In the mid-1980s, Volkswagen aimed its market sights upwards and tried to gain more traction in a niche market by offering…well, more traction. Starting in 1986, Volkswagen partnered with Steyr-Damiler-Puch and made a unique alternative to corporate partner Audiâ€™s quattro drivetrain utilizing a viscous center differential. Puch was also responsible for design and manufacturing of the T3 Vanagon Syncro, which used a different viscous coupling system because of the rear-drive platform and nature of the Vanagon. In addition to the transmission of power forwards, the T3 also offered a rear differential lock while both center and front were viscous.
But in 1986, there was a third option. Because the Volkswagen Quantum (nĂ©e Passat) shared nearly all of its internal architecture with the B2 Audis, fitment of the quattro setup from the Quattro and 4000S/CS quattro was possible â€“ so Volkswagen did it. As there was no Audi B2 Avant, Volkswagen offered the new Quantum quattro â€“ also badged Syncro â€“ in Wagon form, and only in wagon form. This meant that there was no competition crossover between the 4000 quattro and Quantum Syncro in the U.S. market. The Quantum also continued to run smaller 4x100mm hubs versus the Audi, which allowed it to utilize the same â€śsnowflakeâ€ť Avus wheels borrowed from the GTI. Pricing was on par with period 4000 quattros, though â€“ base price was $15,645, but equip the Quantum similarly to the standard 4000 with power windows, mirrors, locks and sunroof and youâ€™d quickly crest $17,000 â€“ about $4,000 more dear than a standard GL5. Unlike the 4000, Quantum Syncro Wagons came standard only with power steering, brakes, cruise control and air conditioning. You had to opt-in the power package to get the other items.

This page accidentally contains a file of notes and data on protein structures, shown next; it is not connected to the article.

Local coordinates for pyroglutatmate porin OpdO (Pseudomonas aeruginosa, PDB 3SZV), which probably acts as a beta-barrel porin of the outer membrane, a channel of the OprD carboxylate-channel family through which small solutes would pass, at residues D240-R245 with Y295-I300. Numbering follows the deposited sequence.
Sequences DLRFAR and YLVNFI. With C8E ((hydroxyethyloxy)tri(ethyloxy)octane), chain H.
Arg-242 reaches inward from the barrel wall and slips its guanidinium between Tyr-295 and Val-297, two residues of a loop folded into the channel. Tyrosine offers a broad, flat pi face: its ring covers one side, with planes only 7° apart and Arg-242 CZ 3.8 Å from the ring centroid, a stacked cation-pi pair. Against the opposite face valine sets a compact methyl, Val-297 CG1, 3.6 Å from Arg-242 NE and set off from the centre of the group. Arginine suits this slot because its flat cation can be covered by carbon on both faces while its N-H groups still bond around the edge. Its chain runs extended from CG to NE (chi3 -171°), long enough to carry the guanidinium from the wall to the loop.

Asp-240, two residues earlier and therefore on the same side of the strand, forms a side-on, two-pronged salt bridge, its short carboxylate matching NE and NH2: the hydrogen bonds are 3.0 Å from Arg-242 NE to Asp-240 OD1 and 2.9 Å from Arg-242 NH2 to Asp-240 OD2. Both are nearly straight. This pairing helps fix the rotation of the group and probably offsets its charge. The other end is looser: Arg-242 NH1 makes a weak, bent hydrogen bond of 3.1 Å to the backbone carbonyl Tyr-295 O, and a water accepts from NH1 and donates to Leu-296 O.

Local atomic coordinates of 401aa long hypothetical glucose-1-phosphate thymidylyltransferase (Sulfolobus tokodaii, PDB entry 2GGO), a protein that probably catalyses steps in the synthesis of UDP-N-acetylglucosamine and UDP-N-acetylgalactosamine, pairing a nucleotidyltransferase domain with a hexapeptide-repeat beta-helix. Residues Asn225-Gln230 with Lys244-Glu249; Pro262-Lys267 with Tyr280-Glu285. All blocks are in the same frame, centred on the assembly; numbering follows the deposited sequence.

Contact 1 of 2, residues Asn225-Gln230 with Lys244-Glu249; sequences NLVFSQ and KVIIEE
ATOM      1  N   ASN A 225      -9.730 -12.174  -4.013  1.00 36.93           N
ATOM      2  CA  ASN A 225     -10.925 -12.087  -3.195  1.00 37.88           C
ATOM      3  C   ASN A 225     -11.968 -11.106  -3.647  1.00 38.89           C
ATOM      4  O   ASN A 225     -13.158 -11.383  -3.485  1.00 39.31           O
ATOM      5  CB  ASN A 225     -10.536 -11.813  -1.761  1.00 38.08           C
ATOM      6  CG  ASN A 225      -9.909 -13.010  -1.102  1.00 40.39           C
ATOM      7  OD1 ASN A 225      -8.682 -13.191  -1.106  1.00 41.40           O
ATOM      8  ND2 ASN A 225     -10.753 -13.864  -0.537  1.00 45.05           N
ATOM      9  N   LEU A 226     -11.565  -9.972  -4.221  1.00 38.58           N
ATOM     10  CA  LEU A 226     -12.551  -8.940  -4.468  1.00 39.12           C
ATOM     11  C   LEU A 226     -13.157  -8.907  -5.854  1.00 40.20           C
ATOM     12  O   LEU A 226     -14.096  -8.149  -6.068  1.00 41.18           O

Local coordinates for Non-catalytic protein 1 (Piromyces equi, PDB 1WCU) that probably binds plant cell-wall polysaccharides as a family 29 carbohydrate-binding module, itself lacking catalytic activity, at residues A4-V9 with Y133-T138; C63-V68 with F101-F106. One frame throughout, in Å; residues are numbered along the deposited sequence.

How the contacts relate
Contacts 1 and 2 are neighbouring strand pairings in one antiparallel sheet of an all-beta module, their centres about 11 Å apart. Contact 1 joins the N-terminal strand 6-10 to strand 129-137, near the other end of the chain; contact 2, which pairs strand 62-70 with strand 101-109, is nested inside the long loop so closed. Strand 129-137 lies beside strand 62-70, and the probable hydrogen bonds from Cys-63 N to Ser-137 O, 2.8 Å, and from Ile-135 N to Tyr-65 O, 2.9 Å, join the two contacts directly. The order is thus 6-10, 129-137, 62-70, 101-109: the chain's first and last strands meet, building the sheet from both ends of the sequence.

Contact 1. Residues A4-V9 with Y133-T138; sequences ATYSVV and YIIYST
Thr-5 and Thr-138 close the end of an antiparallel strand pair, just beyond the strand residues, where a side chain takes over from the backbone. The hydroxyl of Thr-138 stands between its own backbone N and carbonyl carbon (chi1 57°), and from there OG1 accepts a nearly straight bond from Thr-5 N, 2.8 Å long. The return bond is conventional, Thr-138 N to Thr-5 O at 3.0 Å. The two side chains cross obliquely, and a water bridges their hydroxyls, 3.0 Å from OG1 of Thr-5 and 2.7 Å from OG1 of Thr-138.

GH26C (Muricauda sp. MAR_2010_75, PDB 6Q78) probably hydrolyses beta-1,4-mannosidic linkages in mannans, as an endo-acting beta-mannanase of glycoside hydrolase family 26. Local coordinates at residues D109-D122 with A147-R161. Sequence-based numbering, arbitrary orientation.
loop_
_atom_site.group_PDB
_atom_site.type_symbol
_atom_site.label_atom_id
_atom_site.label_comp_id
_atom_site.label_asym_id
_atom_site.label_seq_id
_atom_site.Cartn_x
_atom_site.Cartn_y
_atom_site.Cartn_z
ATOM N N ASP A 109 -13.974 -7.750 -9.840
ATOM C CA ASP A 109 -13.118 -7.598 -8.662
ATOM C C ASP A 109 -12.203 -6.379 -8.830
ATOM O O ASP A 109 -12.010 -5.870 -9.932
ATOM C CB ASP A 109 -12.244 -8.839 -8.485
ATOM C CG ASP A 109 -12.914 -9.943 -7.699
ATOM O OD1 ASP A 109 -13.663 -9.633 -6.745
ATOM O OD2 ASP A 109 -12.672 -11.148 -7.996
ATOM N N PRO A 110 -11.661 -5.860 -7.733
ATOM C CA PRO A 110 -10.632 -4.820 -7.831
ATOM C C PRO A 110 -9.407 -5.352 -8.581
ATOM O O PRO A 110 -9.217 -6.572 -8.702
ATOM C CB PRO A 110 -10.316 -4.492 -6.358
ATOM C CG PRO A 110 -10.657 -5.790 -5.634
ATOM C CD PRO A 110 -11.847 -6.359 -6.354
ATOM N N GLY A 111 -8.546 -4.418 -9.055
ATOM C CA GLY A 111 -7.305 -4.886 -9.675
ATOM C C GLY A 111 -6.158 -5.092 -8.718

That made the Quantum Syncro Wagon very much more expensive than, say, a Subaru GL 4WD Wagon or the Toyota Tercel SR5 4WD Wagon. But both of those cars were part-time 4WD; in order to get a car with similar build quality and seamless drive of all wheels, youâ€™d need to pony up a staggering $30,000 for the Audi 5000CS quattro Avant. Volkswagen only brought over 2,500 1986s, making them a rare treat to see today. But the condition which this particular 1986 appears in is staggering:
I promise that this post wasn’t by design, but rather is completely a coincidence that it follows hot on the heels of the neat supercharged E34 540i 6-speed from yesterday. How do you possibly trump that potent hot rod? Well, starting with a M5 is probably a good bet.